anuran species belonging to eleven genera and six families were recorded during the study period. Euphlyctis cyanophlyctis
was the most abundant species, representing 51.7% of the recorded individuals, followed by Fejervarya spp. (18.9%); the
remaining 10 species altogether recorded less than 30% of the total abundance. Duttaphrynus melanostictus, Kaloula pulchra
and Raorchestes parvulus in particular occurred with very low abundance. Species richness, Shannon-Wiener diversity index,
and evenness index value indicated that the amphibian species assemblage in the forest interior is more diverse than the forest
edge and swamp area.

Keywords: Amphibian, species assemblages, abundance, diversity, habitat types, tropical forest

pdf 03. Effects of Chinese tallow leaf litter on water chemistry and surfacing behaviour of anuran larvae

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pp. 326-332

Authors: Daniel Saenz & Cory K. Adams

Abstract: The establishment of exotic invasive species, including plants, has been linked to the decline of some amphibian populations.
Of particular concern with invasive plants, from an amphibian conservation perspective, is that they are disproportionately
wetland or riparian species. Recent evidence suggests that Chinese tallow (Triadica sebifera), an exotic deciduous tree species,
is expanding its range and becoming more abundant where it occurs in the United States. This is particularly relevant to
amphibian conservation considering that Chinese tallow tends to invade wetlands, and recent studies have demonstrated that
the leaf litter causes mortality of anuran eggs and larvae by reducing the dissolved oxygen and pH of water. The lethal effect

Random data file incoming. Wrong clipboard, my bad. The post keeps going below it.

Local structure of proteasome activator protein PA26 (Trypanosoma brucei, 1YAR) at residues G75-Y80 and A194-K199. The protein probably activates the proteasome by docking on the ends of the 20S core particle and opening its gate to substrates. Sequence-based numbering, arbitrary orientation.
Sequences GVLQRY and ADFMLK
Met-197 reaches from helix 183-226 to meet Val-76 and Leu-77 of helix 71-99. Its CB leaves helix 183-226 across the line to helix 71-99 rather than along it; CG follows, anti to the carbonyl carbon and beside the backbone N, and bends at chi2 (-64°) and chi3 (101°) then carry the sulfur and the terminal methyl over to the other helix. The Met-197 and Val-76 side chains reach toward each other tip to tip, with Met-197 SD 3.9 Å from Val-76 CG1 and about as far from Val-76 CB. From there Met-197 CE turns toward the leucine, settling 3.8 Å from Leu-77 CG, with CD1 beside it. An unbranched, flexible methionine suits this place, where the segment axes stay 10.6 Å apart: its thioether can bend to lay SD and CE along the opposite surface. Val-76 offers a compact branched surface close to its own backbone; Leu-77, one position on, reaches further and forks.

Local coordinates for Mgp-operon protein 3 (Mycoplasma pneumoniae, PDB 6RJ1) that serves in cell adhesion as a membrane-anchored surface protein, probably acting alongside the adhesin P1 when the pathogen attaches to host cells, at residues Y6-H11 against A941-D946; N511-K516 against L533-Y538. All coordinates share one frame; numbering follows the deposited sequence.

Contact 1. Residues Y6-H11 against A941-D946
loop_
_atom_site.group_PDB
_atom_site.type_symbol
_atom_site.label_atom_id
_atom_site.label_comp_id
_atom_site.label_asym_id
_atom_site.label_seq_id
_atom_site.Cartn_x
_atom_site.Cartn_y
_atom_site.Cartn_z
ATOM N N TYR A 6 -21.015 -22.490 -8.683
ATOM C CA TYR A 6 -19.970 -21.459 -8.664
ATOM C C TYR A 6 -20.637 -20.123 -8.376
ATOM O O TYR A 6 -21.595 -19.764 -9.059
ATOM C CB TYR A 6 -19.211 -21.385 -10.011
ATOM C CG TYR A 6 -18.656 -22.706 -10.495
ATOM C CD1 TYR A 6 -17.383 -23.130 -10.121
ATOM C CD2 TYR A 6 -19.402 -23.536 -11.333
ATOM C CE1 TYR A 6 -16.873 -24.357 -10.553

of Chinese tallow leaf litter is short lived and concentrated soon after leaf fall, typically December through to February in the
south-eastern United States. In this study, we were interested in determining the sub-lethal effects of Chinese tallow leaf litter
on the surfacing frequency and air-gulping behaviour of overwintering anuran larvae. Lithobates catesbeianus and L. clamitans
clamitans are two frog species that commonly overwinter as aquatic larvae and extensively overlap in range with invasive
Chinese tallow, which may expose their tadpoles to the deleterious effects of the leaf litter. We conducted experiments where
we exposed tadpoles to four different concentrations of tallow leaf litter and recorded water chemistry and tadpole surfacing
frequency. We found that as Chinese tallow concentration increased, oxygen levels decreased. Both anuran species responded
similarly to our treatments and dissolved oxygen levels, where tadpoles swam to the water’s surface to air gulp at a significantly
higher rate in the treatments with greater tallow concentration. Such changes in behaviour induced by Chinese tallow could
have negative consequences on tadpole foraging efficiency and predator avoidance, ultimately reducing fitness. As biological
invasions will continue to be an important part of global change, more attention should be given to sub-lethal impacts, as they
pertain to fitness.

Keywords: Anuran larvae; air gulping; Chinese tallow; leaf litter; invasive plants